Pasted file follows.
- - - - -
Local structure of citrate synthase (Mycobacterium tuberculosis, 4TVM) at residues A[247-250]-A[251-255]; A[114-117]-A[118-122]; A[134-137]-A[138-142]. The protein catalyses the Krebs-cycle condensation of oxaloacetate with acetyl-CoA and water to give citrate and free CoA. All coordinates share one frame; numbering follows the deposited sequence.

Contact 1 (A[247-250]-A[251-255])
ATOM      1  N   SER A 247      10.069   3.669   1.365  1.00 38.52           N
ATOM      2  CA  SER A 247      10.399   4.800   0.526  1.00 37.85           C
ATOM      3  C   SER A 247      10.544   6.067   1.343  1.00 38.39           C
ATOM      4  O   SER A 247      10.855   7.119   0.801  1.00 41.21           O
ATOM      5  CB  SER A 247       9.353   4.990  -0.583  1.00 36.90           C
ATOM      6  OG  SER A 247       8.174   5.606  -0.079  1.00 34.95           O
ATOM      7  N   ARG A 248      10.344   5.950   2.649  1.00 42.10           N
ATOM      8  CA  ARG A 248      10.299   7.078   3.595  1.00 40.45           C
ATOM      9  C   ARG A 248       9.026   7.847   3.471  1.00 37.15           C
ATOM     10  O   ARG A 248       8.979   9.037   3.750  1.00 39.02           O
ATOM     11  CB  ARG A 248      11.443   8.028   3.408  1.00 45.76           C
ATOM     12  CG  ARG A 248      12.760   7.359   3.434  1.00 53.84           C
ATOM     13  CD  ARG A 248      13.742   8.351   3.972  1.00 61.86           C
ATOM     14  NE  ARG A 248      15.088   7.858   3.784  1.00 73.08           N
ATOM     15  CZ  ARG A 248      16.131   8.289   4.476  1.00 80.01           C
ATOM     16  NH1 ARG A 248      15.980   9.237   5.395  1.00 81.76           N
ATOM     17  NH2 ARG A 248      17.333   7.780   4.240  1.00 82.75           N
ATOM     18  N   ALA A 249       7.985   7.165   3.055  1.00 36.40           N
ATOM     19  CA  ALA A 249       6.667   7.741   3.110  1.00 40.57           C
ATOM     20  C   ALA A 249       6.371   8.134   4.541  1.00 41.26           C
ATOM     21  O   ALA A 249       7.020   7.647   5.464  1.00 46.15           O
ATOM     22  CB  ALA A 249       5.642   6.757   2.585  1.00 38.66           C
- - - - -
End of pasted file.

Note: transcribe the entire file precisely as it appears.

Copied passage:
Local structure of citrate synthase (Mycobacterium tuberculosis, 4TVM) at residues A[247-250]-A[251-255]; A[114-117]-A[118-122]; A[134-137]-A[138-142]. The protein catalyses the Krebs-cycle condensation of oxaloacetate with acetyl-CoA and water to give citrate and free CoA. All coordinates share one frame; numbering follows the deposited sequence.

Contact 1 (A[247-250]-A[251-255])
ATOM      1  N   SER A 247      10.069   3.669   1.365  1.00 38.52           N
ATOM      2  CA  SER A 247      10.399   4.800   0.526  1.00 37.85           C
ATOM      3  C   SER A 247      10.544   6.067   1.343  1.00 38.39           C
ATOM      4  O   SER A 247      10.855   7.119   0.801  1.00 41.21           O
ATOM      5  CB  SER A 247       9.353   4.990  -0.583  1.00 36.90           C
ATOM      6  OG  SER A 247       8.174   5.606  -0.079  1.00 34.95           O
ATOM      7  N   ARG A 248      10.344   5.950   2.649  1.00 42.10           N
ATOM      8  CA  ARG A 248      10.299   7.078   3.595  1.00 40.45           C
ATOM      9  C   ARG A 248       9.026   7.847   3.471  1.00 37.15           C
ATOM     10  O   ARG A 248       8.979   9.037   3.750  1.00 39.02           O
ATOM     11  CB  ARG A 248      11.443   8.028   3.408  1.00 45.76           C
ATOM     12  CG  ARG A 248      12.760   7.359   3.434  1.00 53.84           C
ATOM     13  CD  ARG A 248      13.742   8.351   3.972  1.00 61.86           C
ATOM     14  NE  ARG A 248      15.088   7.858   3.784  1.00 73.08           N
ATOM     15  CZ  ARG A 248      16.131   8.289   4.476  1.00 80.01           C
ATOM     16  NH1 ARG A 248      15.980   9.237   5.395  1.00 81.76           N
ATOM     17  NH2 ARG A 248      17.333   7.780   4.240  1.00 82.75           N
ATOM     18  N   ALA A 249       7.985   7.165   3.055  1.00 36.40           N
ATOM     19  CA  ALA A 249       6.667   7.741   3.110  1.00 40.57           C
ATOM     20  C   ALA A 249       6.371   8.134   4.541  1.00 41.26           C
ATOM     21  O   ALA A 249       7.020   7.647   5.464  1.00 46.15           O
ATOM     22  CB  ALA A 249       5.642   6.757   2.585  1.00 38.66           C